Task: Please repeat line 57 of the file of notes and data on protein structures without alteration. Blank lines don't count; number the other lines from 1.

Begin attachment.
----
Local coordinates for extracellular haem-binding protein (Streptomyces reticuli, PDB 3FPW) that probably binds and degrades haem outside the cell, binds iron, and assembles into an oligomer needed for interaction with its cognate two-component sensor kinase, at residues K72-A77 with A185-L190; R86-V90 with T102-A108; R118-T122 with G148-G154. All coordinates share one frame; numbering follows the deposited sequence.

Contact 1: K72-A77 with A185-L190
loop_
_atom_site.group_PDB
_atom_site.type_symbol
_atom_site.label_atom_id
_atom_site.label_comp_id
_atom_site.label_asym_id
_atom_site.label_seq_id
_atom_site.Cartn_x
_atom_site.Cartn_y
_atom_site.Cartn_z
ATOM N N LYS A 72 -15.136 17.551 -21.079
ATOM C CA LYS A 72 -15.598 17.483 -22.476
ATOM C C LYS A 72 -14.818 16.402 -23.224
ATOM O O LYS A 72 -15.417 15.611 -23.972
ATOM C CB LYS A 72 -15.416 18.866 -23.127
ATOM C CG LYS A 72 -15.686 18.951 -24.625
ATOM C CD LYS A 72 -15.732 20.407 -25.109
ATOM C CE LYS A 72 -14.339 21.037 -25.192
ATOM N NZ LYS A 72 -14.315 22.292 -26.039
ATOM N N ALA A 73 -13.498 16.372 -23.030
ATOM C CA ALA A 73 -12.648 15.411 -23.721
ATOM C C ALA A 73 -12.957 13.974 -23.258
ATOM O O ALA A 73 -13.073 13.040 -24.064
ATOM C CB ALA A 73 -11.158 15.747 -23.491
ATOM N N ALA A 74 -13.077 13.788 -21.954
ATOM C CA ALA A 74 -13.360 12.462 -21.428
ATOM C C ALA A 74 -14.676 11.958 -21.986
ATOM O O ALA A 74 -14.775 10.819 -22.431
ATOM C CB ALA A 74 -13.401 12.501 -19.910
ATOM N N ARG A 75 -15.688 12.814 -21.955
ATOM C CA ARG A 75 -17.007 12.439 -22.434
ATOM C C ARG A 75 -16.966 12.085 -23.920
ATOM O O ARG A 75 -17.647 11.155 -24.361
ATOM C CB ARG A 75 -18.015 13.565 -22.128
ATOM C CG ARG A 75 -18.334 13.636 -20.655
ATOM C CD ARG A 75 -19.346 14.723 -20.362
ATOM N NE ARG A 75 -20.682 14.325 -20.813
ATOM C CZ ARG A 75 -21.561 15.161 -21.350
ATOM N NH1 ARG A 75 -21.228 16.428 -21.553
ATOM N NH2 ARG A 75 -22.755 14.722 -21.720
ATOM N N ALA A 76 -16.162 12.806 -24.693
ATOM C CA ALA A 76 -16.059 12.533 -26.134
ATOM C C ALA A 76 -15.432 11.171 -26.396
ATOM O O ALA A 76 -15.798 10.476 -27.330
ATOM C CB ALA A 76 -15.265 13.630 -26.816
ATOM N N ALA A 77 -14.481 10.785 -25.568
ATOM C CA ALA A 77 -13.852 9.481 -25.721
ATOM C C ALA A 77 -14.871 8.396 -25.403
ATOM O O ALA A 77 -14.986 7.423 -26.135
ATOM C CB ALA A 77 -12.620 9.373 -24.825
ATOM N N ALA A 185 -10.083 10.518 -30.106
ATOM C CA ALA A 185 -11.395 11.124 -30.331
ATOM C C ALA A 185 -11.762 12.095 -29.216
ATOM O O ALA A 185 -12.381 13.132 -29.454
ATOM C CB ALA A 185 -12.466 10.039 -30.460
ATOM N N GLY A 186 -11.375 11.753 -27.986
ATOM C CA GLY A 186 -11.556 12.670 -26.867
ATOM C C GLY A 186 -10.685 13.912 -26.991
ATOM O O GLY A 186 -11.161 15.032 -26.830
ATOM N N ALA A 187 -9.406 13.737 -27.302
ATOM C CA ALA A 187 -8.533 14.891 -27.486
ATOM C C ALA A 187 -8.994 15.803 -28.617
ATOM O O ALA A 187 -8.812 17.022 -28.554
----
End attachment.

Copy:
ATOM C CB ALA A 185 -12.466 10.039 -30.460